TDs to debate no confidence motion in Shatter

//TDs to debate no confidence motion in Shatter

TDs to debate no confidence motion in Shatter

Tuesday 01 April 2014 08.55

Opposition has called on Alan Shatter to resign Opposition has called on Alan Shatter to resign

TDs are due to debate a Fianna Fáil no confidence motion in Minister for Justice Alan Shatter over the next two days.  

The Opposition is calling on Mr Shatter to step down over his handling of the garda recordings controversy.

There were preliminary skirmishes ahead of the debate yesterday, with ministers defending Mr Shatter and pointing the finger instead at the actions of the former Garda Commissioner and the Department of Justice.

But Fianna Fáil and Sinn Féin want to keep the spotlight on the minister and are expected to focus on some of the issues in the timeline of events so far.

One of those is why Taoiseach Enda Kenny did not tell Mr Shatter of the impending storm in his department until 24 hours after being briefed by the Attorney General.

For its part Labour will want to defend AG Máire Whelan against charges that she should have told the Taoiseach when she first learnt of the problem of calls being recorded in garda stations last year.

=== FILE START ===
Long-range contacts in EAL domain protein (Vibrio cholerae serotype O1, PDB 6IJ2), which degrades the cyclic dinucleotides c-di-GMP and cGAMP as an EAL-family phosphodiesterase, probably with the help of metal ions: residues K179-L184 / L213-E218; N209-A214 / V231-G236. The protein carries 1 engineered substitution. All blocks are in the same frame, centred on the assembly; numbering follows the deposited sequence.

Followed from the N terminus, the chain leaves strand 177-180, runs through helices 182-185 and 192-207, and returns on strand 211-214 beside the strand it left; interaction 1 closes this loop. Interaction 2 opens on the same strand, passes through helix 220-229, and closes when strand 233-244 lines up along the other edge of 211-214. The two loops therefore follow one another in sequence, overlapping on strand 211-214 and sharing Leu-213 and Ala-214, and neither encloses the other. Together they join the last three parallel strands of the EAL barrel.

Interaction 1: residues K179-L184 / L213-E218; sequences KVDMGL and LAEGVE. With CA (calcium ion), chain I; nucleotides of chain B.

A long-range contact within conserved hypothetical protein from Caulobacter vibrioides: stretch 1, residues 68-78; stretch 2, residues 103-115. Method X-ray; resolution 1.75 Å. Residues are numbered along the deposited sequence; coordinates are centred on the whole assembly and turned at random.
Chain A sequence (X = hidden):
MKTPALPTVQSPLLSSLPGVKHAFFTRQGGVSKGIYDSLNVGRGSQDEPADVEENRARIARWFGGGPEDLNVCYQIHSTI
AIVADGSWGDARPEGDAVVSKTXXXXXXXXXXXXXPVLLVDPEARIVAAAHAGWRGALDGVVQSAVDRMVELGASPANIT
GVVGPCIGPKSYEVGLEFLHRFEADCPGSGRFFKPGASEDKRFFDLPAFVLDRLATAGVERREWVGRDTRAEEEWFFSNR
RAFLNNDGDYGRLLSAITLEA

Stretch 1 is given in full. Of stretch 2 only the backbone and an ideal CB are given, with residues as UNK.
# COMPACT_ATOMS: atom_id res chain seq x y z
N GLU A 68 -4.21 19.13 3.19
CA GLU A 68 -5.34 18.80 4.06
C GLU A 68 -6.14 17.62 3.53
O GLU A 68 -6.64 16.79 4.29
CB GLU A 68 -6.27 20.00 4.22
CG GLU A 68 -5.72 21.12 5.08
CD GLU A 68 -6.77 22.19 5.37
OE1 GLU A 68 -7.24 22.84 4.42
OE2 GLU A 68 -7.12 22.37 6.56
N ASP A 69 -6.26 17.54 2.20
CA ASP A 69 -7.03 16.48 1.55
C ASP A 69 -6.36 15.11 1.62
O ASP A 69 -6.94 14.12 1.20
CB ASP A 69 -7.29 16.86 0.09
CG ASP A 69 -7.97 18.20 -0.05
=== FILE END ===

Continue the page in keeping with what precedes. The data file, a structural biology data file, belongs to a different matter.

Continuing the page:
Fianna Fáil justice spokesman Niall Collins has said the debate will give the Government an opportunity “to come clean over events” surrounding the recordings controversy.

Speaking on RTÉ’s Morning Ireland, he said former commissioner Martin Callinan was taking steps to deal with the issue quite well prior to his resignation.

Mr Collins said the Taoiseach, Mr Shatter, the Tánaiste and the Labour Party needed to explain why Mr Callinan was forced into an early departure from his office.

Deputy Collins questioned why earlier meetings Mr Callinan had in relation to the tapes were not made known to Mr Shatter.

He also called for the publication of the letter that was sent from Mr Callinan on 10 March asking that the minister be made aware of the garda recordings issue.






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By | 2014-04-01T09:00:58+00:00 April 1st, 2014|Headlines|0 Comments